By Justin Cohen, News Editor
Tony Blair has said he has “no doubt” Labour’s “tradition” of support for Israel will continue if Ed Miliband enters Downing Street, as he moved to reassure community members concerned over the party’s recent approach.
Labour’s hieracy provoked anger among many of Israel’s supporters by criticising the IDF’s operation against Hamas last summer and by subsequently backing a House of Commons vote on Palestinian statehood.
But in an article for the Jewish News today, the former premier – who along with David Cameron and Margaret Thatcher is considered one of Israel’s greatest ever allies in Number 10 – acknowledged that there would be disagreement with the policies of the Government in Jerusalem, including over settlements.
He added: “Such disagreements are reflected in the debate inside Israel itself. But when it comes to the basic security of the State of Israel and defending its existence, the ranks close. It is the same with Labour and its support for Israel. This tradition is long, deep and genuine.
“We have superb candidates such as Sarah Sackman, Andrew Dismore and Wes Streeting, passionate believers in the State of Israel and its security. And as Ed Balls said recently, he wouldn’t want to be part of a Labour Party which did not support Israel. I know Ed Miliband feels the same.”
Speaking to the Jewish News last week, in an apparent side-swipe at Miliband, David Cameron vowed he would never “blow in the wind” when it comes to speaking up fort Israel’s right to defend itself.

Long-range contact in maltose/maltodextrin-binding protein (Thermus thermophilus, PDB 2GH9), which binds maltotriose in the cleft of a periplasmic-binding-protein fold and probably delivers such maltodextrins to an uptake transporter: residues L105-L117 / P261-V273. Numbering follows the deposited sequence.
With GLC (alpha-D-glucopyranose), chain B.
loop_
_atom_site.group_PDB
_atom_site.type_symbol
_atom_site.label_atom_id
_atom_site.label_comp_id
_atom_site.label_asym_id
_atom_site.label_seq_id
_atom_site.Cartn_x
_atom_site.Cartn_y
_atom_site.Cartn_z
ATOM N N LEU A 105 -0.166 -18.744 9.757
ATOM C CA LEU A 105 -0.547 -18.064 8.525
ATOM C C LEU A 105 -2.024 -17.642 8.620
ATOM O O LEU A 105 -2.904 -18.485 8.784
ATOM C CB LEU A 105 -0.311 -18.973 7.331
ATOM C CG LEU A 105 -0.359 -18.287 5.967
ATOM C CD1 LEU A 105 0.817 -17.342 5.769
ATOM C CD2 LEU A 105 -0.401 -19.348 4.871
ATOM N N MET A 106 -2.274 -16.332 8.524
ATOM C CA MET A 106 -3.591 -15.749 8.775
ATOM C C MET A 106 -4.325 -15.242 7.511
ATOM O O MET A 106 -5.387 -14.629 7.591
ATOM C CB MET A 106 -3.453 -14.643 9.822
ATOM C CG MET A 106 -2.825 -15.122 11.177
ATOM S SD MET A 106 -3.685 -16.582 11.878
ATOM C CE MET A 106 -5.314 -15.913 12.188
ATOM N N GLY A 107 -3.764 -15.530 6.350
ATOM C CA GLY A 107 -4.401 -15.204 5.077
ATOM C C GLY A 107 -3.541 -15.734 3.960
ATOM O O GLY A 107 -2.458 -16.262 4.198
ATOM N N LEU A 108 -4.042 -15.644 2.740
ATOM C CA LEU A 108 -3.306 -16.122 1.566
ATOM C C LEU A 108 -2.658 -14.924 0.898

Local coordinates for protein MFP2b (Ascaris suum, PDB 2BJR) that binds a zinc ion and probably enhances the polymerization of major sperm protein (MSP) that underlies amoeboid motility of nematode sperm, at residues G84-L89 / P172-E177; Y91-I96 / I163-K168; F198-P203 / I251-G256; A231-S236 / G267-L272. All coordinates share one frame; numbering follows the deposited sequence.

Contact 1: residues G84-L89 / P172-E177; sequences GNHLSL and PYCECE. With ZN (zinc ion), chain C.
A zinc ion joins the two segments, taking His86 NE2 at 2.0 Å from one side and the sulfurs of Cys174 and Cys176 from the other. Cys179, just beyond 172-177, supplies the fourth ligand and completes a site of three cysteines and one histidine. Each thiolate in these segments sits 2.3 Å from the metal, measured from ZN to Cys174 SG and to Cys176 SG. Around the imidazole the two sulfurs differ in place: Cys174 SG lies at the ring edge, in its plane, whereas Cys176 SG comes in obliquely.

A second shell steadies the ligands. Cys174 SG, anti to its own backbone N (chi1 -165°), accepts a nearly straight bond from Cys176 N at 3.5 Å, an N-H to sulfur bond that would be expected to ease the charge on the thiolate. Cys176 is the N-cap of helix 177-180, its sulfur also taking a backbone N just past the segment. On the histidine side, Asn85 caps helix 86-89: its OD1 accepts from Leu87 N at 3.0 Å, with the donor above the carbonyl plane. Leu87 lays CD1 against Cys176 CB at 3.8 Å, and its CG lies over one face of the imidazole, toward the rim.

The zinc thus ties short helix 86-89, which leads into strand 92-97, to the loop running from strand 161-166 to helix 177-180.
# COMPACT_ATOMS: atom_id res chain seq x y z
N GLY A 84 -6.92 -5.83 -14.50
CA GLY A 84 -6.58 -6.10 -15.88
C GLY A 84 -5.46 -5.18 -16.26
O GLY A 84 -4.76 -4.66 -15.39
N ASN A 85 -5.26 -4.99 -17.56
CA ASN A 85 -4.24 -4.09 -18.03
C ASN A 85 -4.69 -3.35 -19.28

In a rare pre-election intervention just two days before Britain goes to the polls, Blair hailed the Jewish state as “a beacon democracy, economic development and rule of law”, adding: “Its security is our security. Those who would threaten it, threaten us here too.” And the former premier insisted his advocacy for the creation of Palestinian state “in a manner protective of Israel’s security is a long term guarantee” of the security of Israel.
Blair – who has served as Middle east envoy to the Quartet since leaving Downing Street – went on to write: “The alternative is a bi-national state which everyone from PM Netanyahu down has said, would be impossible to manage fairly or peacefully.”
The last Labour leader but one also pointed to Labour’s record in Government – including starting Holocaust Memorial Day and grants to the CST. “It grieves me to say schools need increased protection, but in recognition of this Ed has pledged to deliver central Government funding,” he wrote. He added that his party and Anglo-Jewry had “so much in common” at the “most significant level – that of basic shared values around the notion of a strong society as necessary to support the individual”.